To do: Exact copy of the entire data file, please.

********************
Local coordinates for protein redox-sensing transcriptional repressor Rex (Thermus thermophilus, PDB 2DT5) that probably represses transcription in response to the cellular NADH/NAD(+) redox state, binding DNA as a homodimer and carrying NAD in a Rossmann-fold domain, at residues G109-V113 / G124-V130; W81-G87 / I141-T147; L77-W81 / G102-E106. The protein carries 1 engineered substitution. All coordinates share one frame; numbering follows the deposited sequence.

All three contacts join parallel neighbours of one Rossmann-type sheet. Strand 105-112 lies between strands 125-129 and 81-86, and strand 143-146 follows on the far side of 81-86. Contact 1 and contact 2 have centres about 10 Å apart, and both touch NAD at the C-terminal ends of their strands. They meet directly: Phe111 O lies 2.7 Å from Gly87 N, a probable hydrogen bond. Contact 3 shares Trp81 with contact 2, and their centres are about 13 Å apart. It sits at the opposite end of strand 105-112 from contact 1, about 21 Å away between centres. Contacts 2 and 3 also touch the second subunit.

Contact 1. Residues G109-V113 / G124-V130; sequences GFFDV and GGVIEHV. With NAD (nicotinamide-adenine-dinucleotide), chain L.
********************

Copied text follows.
Local coordinates for protein redox-sensing transcriptional repressor Rex (Thermus thermophilus, PDB 2DT5) that probably represses transcription in response to the cellular NADH/NAD(+) redox state, binding DNA as a homodimer and carrying NAD in a Rossmann-fold domain, at residues G109-V113 / G124-V130; W81-G87 / I141-T147; L77-W81 / G102-E106. The protein carries 1 engineered substitution. All coordinates share one frame; numbering follows the deposited sequence.

All three contacts join parallel neighbours of one Rossmann-type sheet. Strand 105-112 lies between strands 125-129 and 81-86, and strand 143-146 follows on the far side of 81-86. Contact 1 and contact 2 have centres about 10 Å apart, and both touch NAD at the C-terminal ends of their strands. They meet directly: Phe111 O lies 2.7 Å from Gly87 N, a probable hydrogen bond. Contact 3 shares Trp81 with contact 2, and their centres are about 13 Å apart. It sits at the opposite end of strand 105-112 from contact 1, about 21 Å away between centres. Contacts 2 and 3 also touch the second subunit.

Contact 1. Residues G109-V113 / G124-V130; sequences GFFDV and GGVIEHV. With NAD (nicotinamide-adenine-dinucleotide), chain L.